Use this URL to cite or link to this record in EThOS: http://ethos.bl.uk/OrderDetails.do?uin=uk.bl.ethos.462892
Title: A non-intrusive ultrasonic cross correlation flowmeter for liquids
Author: Leach, Kevin Graham
Awarding Body: Bradford University
Current Institution: University of Bradford
Date of Award: 1977
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Abstract:
This thesis presents the results of an investigation into the design parameters of an externally mounted ultrasonic cross correlation flowmeter. A set of operational requirements are presented for the acoustical system and from these requirements a theoretical design is formulated for the ultrasonic transducer. The selection of an operating frequency is shown to depend on the operational requirements and both the transducer design and operating frequency are shown to be interdependent. Construction of the transducer is shown to affect the mode of operation and the governing relationship is presented. Transducers built to the theoretical design are tested in practice and shown to meet the operational requirements. A study of transducer mountings to pipe sections is also presented and in the light of experimental evidence an improved method of transducer mounting is outlined. Efficient methods of coupling the electrical energy into the transducer and the acoustical energy into the pipe section are investigated. Also, two methods of assessing a given transducer's characteristics are explained and their shortcomings highlighted. Further, it is shown that the selection of a high operating frequency overcomes the problems of acoustical cross-talk between the two transmitted ultrasonic beams. The determination of a suitable method of demodulating the received signal is investigated, both theoretically and practically. The theoretical results show that in a closed conduit, amplitude modulation of an ultrasonic beam will predominate. Practical observations confirm this and the expected modulation levels are achieved. The practical results also show that an amplitude demodulated signal is less susceptible to interference by extraneous noise such as that produced by plant vibrations. These results are confirmed for all the flowmeter configurations tested. A closed loop control scheme using a phase locked loop system is developed, whereby the flowmeter will be able to compensate for environmental changes. Three combinations of this system are presented and their poor performance and inability to control the flowmeter, investigated and explained. The analysis used to explain the above is extended to develop a further control scheme using a phase shift network in one channel of the flowmeter. This system is shown to be more stable and controllable than previous systems and is less susceptible to extraneous noise. A closed loop control scheme incorporating a system of this type is presented. Suggestions are made to further investigate the selection of operating frequency, transducer mounting and to determine the most suitable strategy for implementing a phase shift type closed loop control scheme.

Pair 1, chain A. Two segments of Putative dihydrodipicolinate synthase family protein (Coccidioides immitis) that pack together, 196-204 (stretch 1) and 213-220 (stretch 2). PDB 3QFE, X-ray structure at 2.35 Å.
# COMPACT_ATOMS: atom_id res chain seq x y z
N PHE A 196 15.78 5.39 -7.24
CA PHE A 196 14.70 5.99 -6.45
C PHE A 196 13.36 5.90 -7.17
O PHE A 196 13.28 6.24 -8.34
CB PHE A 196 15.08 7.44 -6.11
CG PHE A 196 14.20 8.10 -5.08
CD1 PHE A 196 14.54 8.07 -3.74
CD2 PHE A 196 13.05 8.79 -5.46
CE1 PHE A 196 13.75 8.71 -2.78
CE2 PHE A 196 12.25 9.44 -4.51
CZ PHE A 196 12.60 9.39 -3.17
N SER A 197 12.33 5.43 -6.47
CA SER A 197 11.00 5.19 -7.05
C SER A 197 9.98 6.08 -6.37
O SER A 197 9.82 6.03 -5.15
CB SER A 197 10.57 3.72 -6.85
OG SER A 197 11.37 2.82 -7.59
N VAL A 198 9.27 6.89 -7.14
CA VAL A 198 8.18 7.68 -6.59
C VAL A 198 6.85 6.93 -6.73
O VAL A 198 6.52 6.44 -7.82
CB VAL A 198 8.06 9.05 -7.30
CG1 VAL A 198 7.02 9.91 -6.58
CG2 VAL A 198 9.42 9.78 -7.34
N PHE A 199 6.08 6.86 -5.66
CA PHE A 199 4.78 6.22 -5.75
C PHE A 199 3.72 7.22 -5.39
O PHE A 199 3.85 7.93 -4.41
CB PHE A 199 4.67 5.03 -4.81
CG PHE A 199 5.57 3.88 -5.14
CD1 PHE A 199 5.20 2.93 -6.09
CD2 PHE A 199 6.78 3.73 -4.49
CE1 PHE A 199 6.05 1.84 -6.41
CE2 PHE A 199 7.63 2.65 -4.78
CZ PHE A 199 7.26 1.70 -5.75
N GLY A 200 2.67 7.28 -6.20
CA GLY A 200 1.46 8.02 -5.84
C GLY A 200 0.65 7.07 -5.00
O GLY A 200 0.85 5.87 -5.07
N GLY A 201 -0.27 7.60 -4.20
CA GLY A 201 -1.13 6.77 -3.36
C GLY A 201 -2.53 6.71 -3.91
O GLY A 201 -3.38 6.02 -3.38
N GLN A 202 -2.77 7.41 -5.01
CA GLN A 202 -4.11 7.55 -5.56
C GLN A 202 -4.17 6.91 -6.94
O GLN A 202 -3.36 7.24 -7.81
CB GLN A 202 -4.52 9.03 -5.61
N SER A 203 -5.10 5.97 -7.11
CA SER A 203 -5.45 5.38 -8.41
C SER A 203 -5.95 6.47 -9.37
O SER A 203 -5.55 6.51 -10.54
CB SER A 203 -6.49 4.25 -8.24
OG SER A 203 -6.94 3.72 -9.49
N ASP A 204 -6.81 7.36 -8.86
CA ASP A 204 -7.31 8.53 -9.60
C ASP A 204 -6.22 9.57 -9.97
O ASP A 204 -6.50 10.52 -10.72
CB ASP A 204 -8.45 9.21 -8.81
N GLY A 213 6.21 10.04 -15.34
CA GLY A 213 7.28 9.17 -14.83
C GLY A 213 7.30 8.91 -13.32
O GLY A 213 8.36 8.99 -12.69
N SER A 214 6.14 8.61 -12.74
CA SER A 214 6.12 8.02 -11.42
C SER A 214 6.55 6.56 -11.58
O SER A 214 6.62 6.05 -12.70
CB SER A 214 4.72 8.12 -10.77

Supervisor: Not available Sponsor: Not available
Qualification Name: Thesis - Bradford University. Qualification Level: Doctoral
EThOS ID: uk.bl.ethos.462892  DOI: Not available
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